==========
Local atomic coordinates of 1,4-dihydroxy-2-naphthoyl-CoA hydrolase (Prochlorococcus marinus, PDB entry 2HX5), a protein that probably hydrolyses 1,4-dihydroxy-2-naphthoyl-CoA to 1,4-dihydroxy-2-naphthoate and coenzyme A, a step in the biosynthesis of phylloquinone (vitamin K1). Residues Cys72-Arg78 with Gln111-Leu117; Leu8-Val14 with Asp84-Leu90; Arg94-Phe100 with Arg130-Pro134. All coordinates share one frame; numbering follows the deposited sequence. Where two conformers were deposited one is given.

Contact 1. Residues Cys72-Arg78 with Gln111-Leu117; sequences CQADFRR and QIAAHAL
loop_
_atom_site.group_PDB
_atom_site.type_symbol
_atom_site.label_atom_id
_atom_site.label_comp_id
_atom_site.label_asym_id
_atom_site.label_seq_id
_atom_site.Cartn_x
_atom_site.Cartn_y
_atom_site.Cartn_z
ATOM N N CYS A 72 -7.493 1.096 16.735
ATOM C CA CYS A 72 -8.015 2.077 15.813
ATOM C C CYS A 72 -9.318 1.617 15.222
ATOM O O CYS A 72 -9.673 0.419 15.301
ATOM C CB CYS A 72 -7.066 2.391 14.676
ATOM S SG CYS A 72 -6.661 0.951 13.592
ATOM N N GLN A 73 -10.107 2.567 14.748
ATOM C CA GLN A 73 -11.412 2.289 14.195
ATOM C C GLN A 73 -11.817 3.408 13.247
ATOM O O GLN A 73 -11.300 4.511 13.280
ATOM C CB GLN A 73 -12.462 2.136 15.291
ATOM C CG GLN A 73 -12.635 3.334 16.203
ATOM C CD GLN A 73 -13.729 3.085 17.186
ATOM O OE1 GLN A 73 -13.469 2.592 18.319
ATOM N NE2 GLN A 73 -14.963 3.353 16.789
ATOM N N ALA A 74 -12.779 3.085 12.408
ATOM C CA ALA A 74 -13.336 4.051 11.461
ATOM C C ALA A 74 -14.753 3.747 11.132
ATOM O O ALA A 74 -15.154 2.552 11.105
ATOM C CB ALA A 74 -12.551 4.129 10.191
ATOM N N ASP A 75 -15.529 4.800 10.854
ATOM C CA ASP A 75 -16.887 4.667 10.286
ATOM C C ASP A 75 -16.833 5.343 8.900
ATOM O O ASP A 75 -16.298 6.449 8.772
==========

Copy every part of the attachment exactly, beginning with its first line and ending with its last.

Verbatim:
Local atomic coordinates of 1,4-dihydroxy-2-naphthoyl-CoA hydrolase (Prochlorococcus marinus, PDB entry 2HX5), a protein that probably hydrolyses 1,4-dihydroxy-2-naphthoyl-CoA to 1,4-dihydroxy-2-naphthoate and coenzyme A, a step in the biosynthesis of phylloquinone (vitamin K1). Residues Cys72-Arg78 with Gln111-Leu117; Leu8-Val14 with Asp84-Leu90; Arg94-Phe100 with Arg130-Pro134. All coordinates share one frame; numbering follows the deposited sequence. Where two conformers were deposited one is given.

Contact 1. Residues Cys72-Arg78 with Gln111-Leu117; sequences CQADFRR and QIAAHAL
loop_
_atom_site.group_PDB
_atom_site.type_symbol
_atom_site.label_atom_id
_atom_site.label_comp_id
_atom_site.label_asym_id
_atom_site.label_seq_id
_atom_site.Cartn_x
_atom_site.Cartn_y
_atom_site.Cartn_z
ATOM N N CYS A 72 -7.493 1.096 16.735
ATOM C CA CYS A 72 -8.015 2.077 15.813
ATOM C C CYS A 72 -9.318 1.617 15.222
ATOM O O CYS A 72 -9.673 0.419 15.301
ATOM C CB CYS A 72 -7.066 2.391 14.676
ATOM S SG CYS A 72 -6.661 0.951 13.592
ATOM N N GLN A 73 -10.107 2.567 14.748
ATOM C CA GLN A 73 -11.412 2.289 14.195
ATOM C C GLN A 73 -11.817 3.408 13.247
ATOM O O GLN A 73 -11.300 4.511 13.280
ATOM C CB GLN A 73 -12.462 2.136 15.291
ATOM C CG GLN A 73 -12.635 3.334 16.203
ATOM C CD GLN A 73 -13.729 3.085 17.186
ATOM O OE1 GLN A 73 -13.469 2.592 18.319
ATOM N NE2 GLN A 73 -14.963 3.353 16.789
ATOM N N ALA A 74 -12.779 3.085 12.408
ATOM C CA ALA A 74 -13.336 4.051 11.461
ATOM C C ALA A 74 -14.753 3.747 11.132
ATOM O O ALA A 74 -15.154 2.552 11.105
ATOM C CB ALA A 74 -12.551 4.129 10.191
ATOM N N ASP A 75 -15.529 4.800 10.854
ATOM C CA ASP A 75 -16.887 4.667 10.286
ATOM C C ASP A 75 -16.833 5.343 8.900
ATOM O O ASP A 75 -16.298 6.449 8.772